Book Review: The Art of Not Breathing by Sarah Alexander

Elsie Main’s twin brother, Eddie drowned five years ago in the North Shore. To this day, she still can’t fully remember what happened that day. Now she sneaks around and hangs out around the boathouse on the beach near the harbor. It’s there where she meets Tay McKenzie. He introduces her to freediving, diving under water without any equipment. When she starts to free dive, she is able to remember more about what happened the day Eddie died and finds out secrets about her family.

I found Elsie to be generally a likeable character especially considering she’s dealing with grief. But in some scenes, I found her to be selfish. Elsie found out her older brother, Dillion, had anorexia. Instead of telling someone to get help, she kept it a secret. Later she used to get him not to tell their parents about her swimming in the harbor by threatening to tell them he was anorexic if he told them about her free diving (ever since Eddie died, they have not been allowed to go in the water). When her older brother is hospitalized after his anorexia made him very sick, she acted like he was doing it on purpose and just to make everything harder for everyone else. It’s like she couldn’t quite see his struggle or at least try to sympathize with him.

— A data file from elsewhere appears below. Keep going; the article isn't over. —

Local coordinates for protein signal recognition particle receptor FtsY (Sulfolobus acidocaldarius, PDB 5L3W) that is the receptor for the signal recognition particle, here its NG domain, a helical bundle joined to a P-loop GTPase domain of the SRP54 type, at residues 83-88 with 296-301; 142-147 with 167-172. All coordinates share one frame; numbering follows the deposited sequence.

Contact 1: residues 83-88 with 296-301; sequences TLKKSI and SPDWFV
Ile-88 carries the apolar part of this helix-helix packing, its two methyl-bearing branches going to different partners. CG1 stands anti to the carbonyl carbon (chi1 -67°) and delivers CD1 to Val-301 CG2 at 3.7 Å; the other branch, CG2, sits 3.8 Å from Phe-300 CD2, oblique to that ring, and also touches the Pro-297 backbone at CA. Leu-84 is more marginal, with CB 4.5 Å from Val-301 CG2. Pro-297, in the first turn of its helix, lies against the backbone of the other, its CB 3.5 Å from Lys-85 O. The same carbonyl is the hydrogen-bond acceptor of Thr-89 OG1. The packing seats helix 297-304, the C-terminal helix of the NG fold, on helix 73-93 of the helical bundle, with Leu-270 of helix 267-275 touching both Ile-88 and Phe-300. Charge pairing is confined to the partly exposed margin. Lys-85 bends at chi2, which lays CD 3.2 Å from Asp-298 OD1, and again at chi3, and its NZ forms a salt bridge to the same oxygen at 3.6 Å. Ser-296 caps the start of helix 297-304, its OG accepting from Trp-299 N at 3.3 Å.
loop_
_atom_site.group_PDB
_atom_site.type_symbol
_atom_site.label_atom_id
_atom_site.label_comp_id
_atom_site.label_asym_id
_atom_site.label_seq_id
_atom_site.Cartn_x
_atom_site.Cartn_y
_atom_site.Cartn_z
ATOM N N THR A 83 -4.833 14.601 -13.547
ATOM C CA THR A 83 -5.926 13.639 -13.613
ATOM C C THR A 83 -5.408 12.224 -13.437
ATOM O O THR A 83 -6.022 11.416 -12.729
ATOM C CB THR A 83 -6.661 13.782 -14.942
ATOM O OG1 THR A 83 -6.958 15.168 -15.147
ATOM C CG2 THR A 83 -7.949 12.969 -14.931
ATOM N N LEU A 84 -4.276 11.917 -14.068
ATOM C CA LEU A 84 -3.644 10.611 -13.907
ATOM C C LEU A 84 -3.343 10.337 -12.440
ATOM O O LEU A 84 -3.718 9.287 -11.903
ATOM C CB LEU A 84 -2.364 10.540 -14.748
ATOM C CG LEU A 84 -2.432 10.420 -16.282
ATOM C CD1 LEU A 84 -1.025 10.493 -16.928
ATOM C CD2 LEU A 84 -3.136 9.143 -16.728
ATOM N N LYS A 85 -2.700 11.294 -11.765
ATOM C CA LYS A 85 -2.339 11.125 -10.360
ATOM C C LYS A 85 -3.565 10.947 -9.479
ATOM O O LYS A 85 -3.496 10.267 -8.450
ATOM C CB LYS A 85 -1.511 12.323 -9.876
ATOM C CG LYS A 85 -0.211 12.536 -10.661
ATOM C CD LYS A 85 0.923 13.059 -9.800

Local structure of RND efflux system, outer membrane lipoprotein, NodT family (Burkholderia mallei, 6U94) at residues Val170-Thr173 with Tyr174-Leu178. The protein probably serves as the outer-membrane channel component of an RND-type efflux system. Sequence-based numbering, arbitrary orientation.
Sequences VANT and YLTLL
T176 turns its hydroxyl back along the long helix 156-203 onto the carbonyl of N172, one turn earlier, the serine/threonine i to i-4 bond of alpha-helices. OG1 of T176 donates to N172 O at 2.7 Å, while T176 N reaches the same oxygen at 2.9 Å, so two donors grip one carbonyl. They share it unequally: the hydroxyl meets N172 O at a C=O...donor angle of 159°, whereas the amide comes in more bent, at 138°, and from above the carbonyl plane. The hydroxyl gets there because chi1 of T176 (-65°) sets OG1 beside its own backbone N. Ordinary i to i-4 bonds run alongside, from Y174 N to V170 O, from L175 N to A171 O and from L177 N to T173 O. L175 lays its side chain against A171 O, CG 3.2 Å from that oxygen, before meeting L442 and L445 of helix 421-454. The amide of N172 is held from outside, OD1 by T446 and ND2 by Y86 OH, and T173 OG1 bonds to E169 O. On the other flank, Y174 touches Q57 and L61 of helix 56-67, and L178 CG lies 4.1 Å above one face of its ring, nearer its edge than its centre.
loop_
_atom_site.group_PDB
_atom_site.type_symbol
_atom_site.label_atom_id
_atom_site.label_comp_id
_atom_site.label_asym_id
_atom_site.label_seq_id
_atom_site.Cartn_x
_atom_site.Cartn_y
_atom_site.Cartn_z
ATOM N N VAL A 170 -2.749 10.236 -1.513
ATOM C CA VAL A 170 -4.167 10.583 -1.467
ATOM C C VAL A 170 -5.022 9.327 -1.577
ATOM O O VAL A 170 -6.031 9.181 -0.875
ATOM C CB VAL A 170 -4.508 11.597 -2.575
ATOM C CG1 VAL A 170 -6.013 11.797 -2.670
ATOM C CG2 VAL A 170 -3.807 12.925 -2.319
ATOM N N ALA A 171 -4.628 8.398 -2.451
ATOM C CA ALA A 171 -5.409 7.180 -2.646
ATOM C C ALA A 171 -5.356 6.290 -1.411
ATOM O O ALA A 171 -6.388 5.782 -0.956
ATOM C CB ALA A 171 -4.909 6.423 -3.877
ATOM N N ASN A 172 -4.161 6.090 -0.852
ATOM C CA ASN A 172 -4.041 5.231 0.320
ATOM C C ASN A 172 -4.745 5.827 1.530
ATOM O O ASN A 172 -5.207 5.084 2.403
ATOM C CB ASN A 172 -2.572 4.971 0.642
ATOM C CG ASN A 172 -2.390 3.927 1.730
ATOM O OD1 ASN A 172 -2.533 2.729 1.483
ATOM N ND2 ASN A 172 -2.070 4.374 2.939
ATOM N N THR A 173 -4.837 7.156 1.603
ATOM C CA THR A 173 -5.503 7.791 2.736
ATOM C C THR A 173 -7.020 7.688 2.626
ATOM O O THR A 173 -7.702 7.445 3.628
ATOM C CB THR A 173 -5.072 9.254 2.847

I thought the plot was good and the mystery kept me interested. For me, the best scenes were the ones she had flashbacks to the day Eddie died. I liked how the memories came in parts and eventually were all pieced together at the end rather than coming in all at once.

By the end of the book, Elsie learned some surprising secrets about her family and Tay. I don’t want to reveal what they are, but I thought they were shocking. Elsie and her family also started going to counseling sessions, both one on one and as a family, to help with everything they were dealing with especially about how they feel about that day and Dillion’s struggle with anorexia. In the rest of the ending, it showed them moving on and I felt this wrapped up story very well.

Overall I thought the Art of Not Breathing was a good book and would recommend it for someone looking for a book about grief, a mystery, or a contemporary novel.

Rating: 4/5 Stars

 

 

 

 

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